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What is the difference between pasta fagioli and pasta fagioli?

Pasta fagioli and pasta fagioli are two similar Italian pasta and bean soups. They both feature pasta and beans as the main ingredients, but there are some key differences between the two. In this article, we will explore the origins, ingredients, preparations, and distinguishing features of pasta fagioli and pasta fagioli to understand how they differ.

Origins and History

Pasta fagioli and pasta fagioli both originated in Italy, but emerged in different regions.

Pasta fagioli traces its roots to Rome and central Italy. It is considered a traditional Roman dish and was often eaten by poorer families who used simple ingredients like pasta and beans to create filling meals. The name “pasta fagioli” comes from the Italian words for pasta (pasta) and beans (fagioli).

Meanwhile, pasta fagioli originated in Naples and southern Italy. The name “pasta e fagioli” translates to “pasta and beans” in the Neapolitan dialect. It was commonly prepared using ingredients that were abundant in the south like tomatoes, basil, and borlotti beans.

So while both dishes use pasta and beans, pasta fagioli arose in central Italy while pasta fagioli emerged from southern Italian culinary traditions. The differences in their origins impact some of their key characteristics.


The core ingredients in pasta fagioli and pasta fagioli are largely the same – pasta and beans. However, the specific types of pasta and beans used can vary.


Pasta fagioli typically uses small pasta shapes such as ditalini or tubetti. The small sizes are well-suited for scooping up with a spoon.

Pasta fagioli often uses slightly larger or shaped pastas like elbow macaroni or shells. The heartier pasta stands up well when baked or mixed with other chunky ingredients.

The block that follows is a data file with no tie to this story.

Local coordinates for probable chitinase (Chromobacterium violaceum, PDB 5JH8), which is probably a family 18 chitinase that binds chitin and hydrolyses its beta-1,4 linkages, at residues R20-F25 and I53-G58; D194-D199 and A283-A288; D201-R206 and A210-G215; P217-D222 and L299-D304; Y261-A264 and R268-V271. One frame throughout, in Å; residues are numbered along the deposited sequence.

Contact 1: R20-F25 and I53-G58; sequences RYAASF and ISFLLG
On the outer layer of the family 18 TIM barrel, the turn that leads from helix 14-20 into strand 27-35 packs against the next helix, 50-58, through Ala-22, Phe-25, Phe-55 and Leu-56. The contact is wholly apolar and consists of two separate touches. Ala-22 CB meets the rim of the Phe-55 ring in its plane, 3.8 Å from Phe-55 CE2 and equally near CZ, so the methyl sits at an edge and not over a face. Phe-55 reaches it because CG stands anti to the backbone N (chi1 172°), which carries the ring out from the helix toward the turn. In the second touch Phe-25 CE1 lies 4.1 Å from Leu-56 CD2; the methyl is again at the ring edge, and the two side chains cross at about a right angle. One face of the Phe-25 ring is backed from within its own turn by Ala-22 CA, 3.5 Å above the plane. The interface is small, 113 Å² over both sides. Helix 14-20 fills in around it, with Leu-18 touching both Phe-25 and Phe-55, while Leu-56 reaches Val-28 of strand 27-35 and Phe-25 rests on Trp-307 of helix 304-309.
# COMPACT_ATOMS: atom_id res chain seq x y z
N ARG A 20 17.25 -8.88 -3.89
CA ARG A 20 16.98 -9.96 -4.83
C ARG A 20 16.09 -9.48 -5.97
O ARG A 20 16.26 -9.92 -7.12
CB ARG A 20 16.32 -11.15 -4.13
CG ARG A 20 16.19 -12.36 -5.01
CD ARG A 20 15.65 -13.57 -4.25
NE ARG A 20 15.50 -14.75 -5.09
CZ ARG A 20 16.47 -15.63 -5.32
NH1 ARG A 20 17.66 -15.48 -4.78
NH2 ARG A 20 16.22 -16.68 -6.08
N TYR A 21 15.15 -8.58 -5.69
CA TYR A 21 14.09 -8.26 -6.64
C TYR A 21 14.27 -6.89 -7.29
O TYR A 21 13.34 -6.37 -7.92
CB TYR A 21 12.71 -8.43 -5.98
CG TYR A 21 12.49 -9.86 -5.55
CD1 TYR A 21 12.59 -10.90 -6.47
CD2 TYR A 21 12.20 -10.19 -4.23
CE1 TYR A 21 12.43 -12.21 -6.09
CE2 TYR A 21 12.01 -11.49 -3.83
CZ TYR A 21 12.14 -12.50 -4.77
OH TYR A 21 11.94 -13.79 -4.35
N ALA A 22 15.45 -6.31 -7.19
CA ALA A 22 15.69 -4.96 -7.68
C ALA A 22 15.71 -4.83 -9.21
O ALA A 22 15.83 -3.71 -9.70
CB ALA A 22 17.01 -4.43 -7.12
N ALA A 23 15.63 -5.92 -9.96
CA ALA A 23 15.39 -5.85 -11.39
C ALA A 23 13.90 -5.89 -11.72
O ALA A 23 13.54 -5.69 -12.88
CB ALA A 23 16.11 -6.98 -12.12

For pasta fagioli, the beans used are usually cannellini or borlotti beans. Cannellini beans are white kidney beans with a smooth, creamy texture. Borlotti beans are pink-speckled and have a firm bite.

Pasta fagioli utilizes cannellini beans, borlotti beans, or chickpeas. The variety lends more texture and visual appeal. Beans may also be used whole or pureed.

Other Ingredients

Pasta fagioli’s other typical ingredients include tomatoes, garlic, onion, celery, carrots, chicken or vegetable broth, and parmesan cheese. Oregano, rosemary, or basil may be used to add flavor.

Pasta fagioli contains tomatoes, garlic, onion, parsley, vegetable or beef broth, and parmesan. Basil, oregano, and red pepper flakes add robust seasoning. Ingredients like capers, olives, anchovies, and pork guanciale or pancetta may also be included.

So while both share core ingredients like tomatoes, onion, and garlic, pasta fagioli has a more complex mix of seasonings and additions like meat or briny ingredients.


The preparation methods for pasta fagioli and pasta fagioli also have some variances:

Pasta Fagioli

– Soak beans overnight before cooking
– Cook beans until tender before adding to soup
– Sauté aromatics like onion, celery, carrot
– Add tomatoes, broth, herbs and seasonings
– Simmer bean mixture for 1-2 hours
– Cook pasta separately until al dente
– Mix pasta into soup and serve with parmesan

Pasta Fagioli

– Sauté pancetta or guanciale
– Add aromatics and tomatoes; cook until broken down
– Add beans and broth; simmer 30-45 minutes
– Stir in pasta and cook until al dente
– Mix in Parmesan, olive oil, parsley or basil
– Can be served immediately or baked as a casserole

The steps vary mainly in the cooking of the beans. Pasta fagioli cooks the beans thoroughly before assembling the soup. Pasta fagioli briefly cooks the beans with the other ingredients. The pasta fagioli method also adds meat for flavor.

Texture and Consistency

The textures of the two dishes differ slightly:

Pasta Fagioli

– Brothy soup consistency
– Creamed beans create a thick base
– Pasta and beans are tender but firm
– Slightly rustic texture

Pasta Fagioli

– More robust, stew-like consistency
– Can be creamy and smooth or chunky
– Beans retain more bite
– Heartier pasta stands up to other ingredients